Private sector focus will remain a priority for the bank’s green funding initiatives: In addition to involving the private sector more in utility-level solar projects and connecting their plants to the grid, the EBRD is working on a “green” desalination project and is developing a project under a PPP model alongside the Sovereign Fund of Egypt and the Madbouly Cabinet, Hamgart said.

On-lending programs, including GEFF (Green Economy Financing Facility), will continue to feature this year. The EBRD is looking at doing more GEFFs and green value chain financing, with a focus on climate change assessments and exposure while helping banks to understand the impact on their operations from a climate change perspective to enable them to provide more green funding.

The bank is also working on tweaking existing green programs, including the Green Cities program. In April of last year, the EBRD announced the inclusion of 6 October City in its EUR 2.5 bn Green Cities program in an effort to make Egyptian cities greener, making it the third Egyptian member city in the program after Cairo and Alexandria. The EBRD has launched projects under the Green Cities cities program this year, identifying policy changes as well as potential investments that could help accelerate green urban living.

On the policy front, the EBRD would like to see more banks factor climate change into their assessments and raise their risk appetite for green funding. Harmgart stresses that climate change assessments are new to the banking sector even in Europe. It will be key for Egyptian banking institutions to get ahead of the curve to mitigate better, she stressed. The EBRD is looking to do more trade financing and identifying green trade opportunities with financial institutions to incentivize banks to take on more risks.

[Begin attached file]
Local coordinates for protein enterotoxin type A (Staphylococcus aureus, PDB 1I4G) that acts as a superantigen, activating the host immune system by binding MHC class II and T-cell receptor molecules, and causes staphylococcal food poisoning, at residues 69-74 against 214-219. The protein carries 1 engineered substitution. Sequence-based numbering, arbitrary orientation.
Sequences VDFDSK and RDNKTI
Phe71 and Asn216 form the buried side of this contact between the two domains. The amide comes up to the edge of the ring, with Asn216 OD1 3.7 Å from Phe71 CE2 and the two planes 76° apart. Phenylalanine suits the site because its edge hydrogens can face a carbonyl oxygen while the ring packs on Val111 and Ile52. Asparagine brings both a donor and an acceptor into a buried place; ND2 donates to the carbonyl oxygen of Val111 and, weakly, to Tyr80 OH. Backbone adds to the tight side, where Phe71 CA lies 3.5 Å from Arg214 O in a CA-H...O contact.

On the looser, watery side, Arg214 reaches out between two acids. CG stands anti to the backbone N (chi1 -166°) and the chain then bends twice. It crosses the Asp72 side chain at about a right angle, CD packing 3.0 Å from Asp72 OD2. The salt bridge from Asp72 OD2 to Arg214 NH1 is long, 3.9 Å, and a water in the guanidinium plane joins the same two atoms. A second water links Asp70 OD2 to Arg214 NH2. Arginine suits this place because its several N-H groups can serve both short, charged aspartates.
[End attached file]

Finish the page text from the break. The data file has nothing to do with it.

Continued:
And it would like to see local operators issue more green bonds: Green bond issuance is another area that the bank is looking to develop, Harmgart tells us. With Benban maturing, the EBRD is looking at potential green bond issuances on the horizon.

Egypt’s revised target to source 42% of its energy from renewables by 2030 is very realistic, according to Harmgart, who says that Egypt has excellent wind and solar energy sources and needs to now focus on integrating renewables into the grid, as well as storage, transmission and distribution. She stresses that battery storage and fluctuation management are two areas that the EBRD is hopeful it can help Egypt with.

The EBRD is hopeful that COP27 results in an ambitious NDC and net zero target for Egypt and other North African and African countries. “Egypt is putting together a team for climate leadership, and I think we all stand ready to help them achieve this in time for Sharm,” Harmgart tells us. She stresses that it is key for Egypt to bring all its individual climate change efforts together in an ambitious NDC (Nationally Determined Contribution) and net zero target this year, hopefully leading the way for other African countries to follow suit. “Egypt has done a lot of different individual components successfully, and in 2022, it needs to bring all of these together in a realistic and ambitious NDC and net zero strategy at Sharm,” she tells us.

The bank hopes to see more financing commitments from global financing institutions at COP27, including global pension funds, commercial banks and global finance in general. “The need for financing is too large for a few multilateral development funds,” she tells us, stressing the need for more global players to contribute.